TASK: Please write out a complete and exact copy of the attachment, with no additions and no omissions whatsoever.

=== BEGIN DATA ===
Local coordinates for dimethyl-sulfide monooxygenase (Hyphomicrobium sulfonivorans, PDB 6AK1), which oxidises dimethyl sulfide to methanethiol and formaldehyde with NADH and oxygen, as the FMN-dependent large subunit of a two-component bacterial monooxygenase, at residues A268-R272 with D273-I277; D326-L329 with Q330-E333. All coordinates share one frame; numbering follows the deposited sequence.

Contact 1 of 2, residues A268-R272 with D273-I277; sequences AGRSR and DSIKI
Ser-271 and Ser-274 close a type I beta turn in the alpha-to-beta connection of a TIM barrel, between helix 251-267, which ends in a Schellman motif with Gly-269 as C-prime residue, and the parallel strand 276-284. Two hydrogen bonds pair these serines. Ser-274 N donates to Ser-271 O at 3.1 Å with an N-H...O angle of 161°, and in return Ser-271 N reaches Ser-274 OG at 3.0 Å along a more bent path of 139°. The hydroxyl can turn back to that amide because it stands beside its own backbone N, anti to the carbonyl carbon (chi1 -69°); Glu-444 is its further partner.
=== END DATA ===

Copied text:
Local coordinates for dimethyl-sulfide monooxygenase (Hyphomicrobium sulfonivorans, PDB 6AK1), which oxidises dimethyl sulfide to methanethiol and formaldehyde with NADH and oxygen, as the FMN-dependent large subunit of a two-component bacterial monooxygenase, at residues A268-R272 with D273-I277; D326-L329 with Q330-E333. All coordinates share one frame; numbering follows the deposited sequence.

Contact 1 of 2, residues A268-R272 with D273-I277; sequences AGRSR and DSIKI
Ser-271 and Ser-274 close a type I beta turn in the alpha-to-beta connection of a TIM barrel, between helix 251-267, which ends in a Schellman motif with Gly-269 as C-prime residue, and the parallel strand 276-284. Two hydrogen bonds pair these serines. Ser-274 N donates to Ser-271 O at 3.1 Å with an N-H...O angle of 161°, and in return Ser-271 N reaches Ser-274 OG at 3.0 Å along a more bent path of 139°. The hydroxyl can turn back to that amide because it stands beside its own backbone N, anti to the carbonyl carbon (chi1 -69°); Glu-444 is its further partner.